Anthropogenic forest use in pre-Columbian Peru

Pre-Columbian societies in northeastern Peru maintained regional forest integrity and biodiversity.

PROCEEDINGS OF THE NATIONAL ACADEMY OF SCIENCES—Analyzing charcoal and phytolith records of soil cores from nonflooded, nonriverine forests in northeastern Peru, researchers found* that the forests were not significantly altered by anthropogenic activity in pre-Columbian history, and material remains of ancient cultures, such as ceramics and stone tools, were also absent from soil samples; the findings suggest that over the last 5,000 years indigenous societies in northeastern Peru helped maintain regional forest integrity and biodiversity, according to the authors.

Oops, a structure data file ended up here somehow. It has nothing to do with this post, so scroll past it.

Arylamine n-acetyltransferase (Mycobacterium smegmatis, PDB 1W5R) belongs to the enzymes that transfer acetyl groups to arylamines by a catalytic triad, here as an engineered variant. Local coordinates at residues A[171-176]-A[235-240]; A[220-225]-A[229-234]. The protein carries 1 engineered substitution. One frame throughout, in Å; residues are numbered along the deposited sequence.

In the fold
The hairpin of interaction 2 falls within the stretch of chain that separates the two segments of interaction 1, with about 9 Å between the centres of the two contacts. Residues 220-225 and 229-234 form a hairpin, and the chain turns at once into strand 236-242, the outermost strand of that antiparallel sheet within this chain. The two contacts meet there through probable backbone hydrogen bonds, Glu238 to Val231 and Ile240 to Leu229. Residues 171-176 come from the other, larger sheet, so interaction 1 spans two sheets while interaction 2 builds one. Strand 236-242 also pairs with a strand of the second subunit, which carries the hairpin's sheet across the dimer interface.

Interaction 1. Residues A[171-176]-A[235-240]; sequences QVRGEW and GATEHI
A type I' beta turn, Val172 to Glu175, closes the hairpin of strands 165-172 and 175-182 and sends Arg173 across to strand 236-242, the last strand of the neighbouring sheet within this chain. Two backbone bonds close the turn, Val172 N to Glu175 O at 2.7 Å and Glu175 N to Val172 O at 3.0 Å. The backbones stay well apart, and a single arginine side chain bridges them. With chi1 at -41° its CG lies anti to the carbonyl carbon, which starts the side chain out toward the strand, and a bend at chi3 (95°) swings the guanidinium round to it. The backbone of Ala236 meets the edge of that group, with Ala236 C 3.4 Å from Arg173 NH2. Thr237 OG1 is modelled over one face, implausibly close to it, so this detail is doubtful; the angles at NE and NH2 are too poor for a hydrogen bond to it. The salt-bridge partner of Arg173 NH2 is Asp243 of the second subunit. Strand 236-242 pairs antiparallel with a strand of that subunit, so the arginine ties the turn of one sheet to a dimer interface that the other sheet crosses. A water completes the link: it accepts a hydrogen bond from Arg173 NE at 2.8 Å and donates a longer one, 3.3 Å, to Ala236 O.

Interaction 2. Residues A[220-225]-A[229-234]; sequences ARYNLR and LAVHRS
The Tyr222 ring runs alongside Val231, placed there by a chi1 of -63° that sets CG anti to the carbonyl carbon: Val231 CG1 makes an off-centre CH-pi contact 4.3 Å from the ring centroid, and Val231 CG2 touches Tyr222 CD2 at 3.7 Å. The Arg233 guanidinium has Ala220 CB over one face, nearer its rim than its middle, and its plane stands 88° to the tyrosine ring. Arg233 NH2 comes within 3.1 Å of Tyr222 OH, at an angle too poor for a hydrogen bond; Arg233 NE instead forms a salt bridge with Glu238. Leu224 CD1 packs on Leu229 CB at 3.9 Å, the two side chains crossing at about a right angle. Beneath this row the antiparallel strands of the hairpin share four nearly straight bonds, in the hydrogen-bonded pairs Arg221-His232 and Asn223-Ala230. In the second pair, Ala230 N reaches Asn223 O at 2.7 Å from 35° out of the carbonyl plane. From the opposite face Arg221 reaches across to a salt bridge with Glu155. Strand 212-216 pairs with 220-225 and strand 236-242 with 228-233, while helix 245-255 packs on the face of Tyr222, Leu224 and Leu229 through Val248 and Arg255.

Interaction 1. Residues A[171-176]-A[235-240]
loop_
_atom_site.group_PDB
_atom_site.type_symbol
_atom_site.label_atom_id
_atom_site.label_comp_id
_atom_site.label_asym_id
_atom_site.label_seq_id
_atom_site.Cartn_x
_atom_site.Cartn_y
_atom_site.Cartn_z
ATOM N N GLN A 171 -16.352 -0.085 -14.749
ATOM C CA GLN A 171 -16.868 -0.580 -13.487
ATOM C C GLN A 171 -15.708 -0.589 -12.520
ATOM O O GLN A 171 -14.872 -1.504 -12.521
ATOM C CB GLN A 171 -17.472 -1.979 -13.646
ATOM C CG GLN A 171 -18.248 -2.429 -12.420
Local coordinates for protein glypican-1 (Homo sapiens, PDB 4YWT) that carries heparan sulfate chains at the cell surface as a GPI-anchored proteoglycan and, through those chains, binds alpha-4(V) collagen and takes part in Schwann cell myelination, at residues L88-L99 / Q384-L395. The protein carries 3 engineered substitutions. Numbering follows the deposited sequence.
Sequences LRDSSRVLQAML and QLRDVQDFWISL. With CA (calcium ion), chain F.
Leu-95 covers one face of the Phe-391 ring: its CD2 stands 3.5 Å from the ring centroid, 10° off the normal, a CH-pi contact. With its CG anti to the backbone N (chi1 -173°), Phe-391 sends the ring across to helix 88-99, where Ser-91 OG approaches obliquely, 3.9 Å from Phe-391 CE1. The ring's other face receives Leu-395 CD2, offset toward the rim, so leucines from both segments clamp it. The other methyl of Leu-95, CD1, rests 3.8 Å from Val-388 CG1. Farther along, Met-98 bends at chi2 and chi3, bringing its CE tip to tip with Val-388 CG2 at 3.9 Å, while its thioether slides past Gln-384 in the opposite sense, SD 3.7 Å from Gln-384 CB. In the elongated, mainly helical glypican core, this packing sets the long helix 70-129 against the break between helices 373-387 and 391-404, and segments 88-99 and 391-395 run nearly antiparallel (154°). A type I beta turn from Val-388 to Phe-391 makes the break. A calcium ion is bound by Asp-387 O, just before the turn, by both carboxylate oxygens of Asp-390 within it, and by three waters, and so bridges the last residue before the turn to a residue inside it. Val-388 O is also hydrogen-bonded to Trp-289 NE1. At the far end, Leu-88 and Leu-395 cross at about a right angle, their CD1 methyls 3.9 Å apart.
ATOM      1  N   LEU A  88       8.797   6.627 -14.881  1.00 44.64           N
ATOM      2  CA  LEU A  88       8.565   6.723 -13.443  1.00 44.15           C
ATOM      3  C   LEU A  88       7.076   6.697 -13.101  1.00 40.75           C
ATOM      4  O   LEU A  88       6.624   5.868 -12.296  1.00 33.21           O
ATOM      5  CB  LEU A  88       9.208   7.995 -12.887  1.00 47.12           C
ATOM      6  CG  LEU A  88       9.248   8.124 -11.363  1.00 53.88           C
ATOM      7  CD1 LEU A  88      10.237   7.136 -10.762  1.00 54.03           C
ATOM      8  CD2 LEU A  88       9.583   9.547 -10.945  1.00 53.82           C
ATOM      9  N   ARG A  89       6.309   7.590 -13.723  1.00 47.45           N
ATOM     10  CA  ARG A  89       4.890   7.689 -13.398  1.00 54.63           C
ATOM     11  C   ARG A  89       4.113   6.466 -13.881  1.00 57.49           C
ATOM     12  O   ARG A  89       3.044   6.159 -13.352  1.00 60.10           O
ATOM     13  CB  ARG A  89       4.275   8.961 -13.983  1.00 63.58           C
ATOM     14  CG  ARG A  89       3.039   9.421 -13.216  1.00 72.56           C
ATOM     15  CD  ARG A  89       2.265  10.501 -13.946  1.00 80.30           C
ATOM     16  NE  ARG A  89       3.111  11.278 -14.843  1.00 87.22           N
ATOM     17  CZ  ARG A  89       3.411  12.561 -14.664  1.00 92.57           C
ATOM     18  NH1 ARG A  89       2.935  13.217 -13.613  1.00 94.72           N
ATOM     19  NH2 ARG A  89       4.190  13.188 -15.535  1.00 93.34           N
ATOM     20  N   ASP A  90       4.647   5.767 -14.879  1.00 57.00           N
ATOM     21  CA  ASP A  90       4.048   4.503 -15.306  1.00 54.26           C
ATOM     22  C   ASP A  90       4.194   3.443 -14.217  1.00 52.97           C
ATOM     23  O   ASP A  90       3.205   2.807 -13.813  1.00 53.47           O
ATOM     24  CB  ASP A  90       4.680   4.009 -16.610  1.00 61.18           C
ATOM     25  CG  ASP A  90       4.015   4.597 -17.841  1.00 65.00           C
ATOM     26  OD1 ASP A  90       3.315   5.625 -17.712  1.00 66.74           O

Ancient plant microfossils called phytoliths from northeastern Peru. Dolores R. Piperno.


Article Source: PNAS news release

*”A 5,000-year vegetation and fire history for tierra firme forests in the Medio Putumayo-Algodón watersheds, northeastern Peru,” by Dolores R. Piperno et al.



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